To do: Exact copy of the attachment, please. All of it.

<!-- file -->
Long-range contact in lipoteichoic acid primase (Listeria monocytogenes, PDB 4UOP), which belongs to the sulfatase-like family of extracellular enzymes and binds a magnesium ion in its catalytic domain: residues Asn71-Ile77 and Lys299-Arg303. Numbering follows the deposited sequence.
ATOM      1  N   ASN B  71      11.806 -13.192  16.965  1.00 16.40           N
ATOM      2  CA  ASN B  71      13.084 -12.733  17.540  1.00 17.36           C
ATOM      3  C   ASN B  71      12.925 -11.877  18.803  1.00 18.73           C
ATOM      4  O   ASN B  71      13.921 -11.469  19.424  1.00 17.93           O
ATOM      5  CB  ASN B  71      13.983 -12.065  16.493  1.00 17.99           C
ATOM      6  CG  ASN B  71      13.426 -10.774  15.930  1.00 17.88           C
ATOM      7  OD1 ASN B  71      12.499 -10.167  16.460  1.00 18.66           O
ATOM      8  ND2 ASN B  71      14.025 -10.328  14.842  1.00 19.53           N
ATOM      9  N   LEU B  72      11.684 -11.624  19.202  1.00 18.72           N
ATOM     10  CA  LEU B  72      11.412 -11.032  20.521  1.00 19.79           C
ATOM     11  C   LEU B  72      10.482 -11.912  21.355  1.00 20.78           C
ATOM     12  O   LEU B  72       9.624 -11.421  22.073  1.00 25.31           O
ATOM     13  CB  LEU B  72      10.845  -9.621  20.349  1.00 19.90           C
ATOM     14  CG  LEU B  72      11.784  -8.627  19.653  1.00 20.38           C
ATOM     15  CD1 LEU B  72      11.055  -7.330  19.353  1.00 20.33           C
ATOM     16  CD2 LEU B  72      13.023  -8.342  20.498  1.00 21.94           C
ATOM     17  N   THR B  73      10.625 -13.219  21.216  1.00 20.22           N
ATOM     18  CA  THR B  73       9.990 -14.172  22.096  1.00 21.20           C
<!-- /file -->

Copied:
Long-range contact in lipoteichoic acid primase (Listeria monocytogenes, PDB 4UOP), which belongs to the sulfatase-like family of extracellular enzymes and binds a magnesium ion in its catalytic domain: residues Asn71-Ile77 and Lys299-Arg303. Numbering follows the deposited sequence.
ATOM      1  N   ASN B  71      11.806 -13.192  16.965  1.00 16.40           N
ATOM      2  CA  ASN B  71      13.084 -12.733  17.540  1.00 17.36           C
ATOM      3  C   ASN B  71      12.925 -11.877  18.803  1.00 18.73           C
ATOM      4  O   ASN B  71      13.921 -11.469  19.424  1.00 17.93           O
ATOM      5  CB  ASN B  71      13.983 -12.065  16.493  1.00 17.99           C
ATOM      6  CG  ASN B  71      13.426 -10.774  15.930  1.00 17.88           C
ATOM      7  OD1 ASN B  71      12.499 -10.167  16.460  1.00 18.66           O
ATOM      8  ND2 ASN B  71      14.025 -10.328  14.842  1.00 19.53           N
ATOM      9  N   LEU B  72      11.684 -11.624  19.202  1.00 18.72           N
ATOM     10  CA  LEU B  72      11.412 -11.032  20.521  1.00 19.79           C
ATOM     11  C   LEU B  72      10.482 -11.912  21.355  1.00 20.78           C
ATOM     12  O   LEU B  72       9.624 -11.421  22.073  1.00 25.31           O
ATOM     13  CB  LEU B  72      10.845  -9.621  20.349  1.00 19.90           C
ATOM     14  CG  LEU B  72      11.784  -8.627  19.653  1.00 20.38           C
ATOM     15  CD1 LEU B  72      11.055  -7.330  19.353  1.00 20.33           C
ATOM     16  CD2 LEU B  72      13.023  -8.342  20.498  1.00 21.94           C
ATOM     17  N   THR B  73      10.625 -13.219  21.216  1.00 20.22           N
ATOM     18  CA  THR B  73       9.990 -14.172  22.096  1.00 21.20           C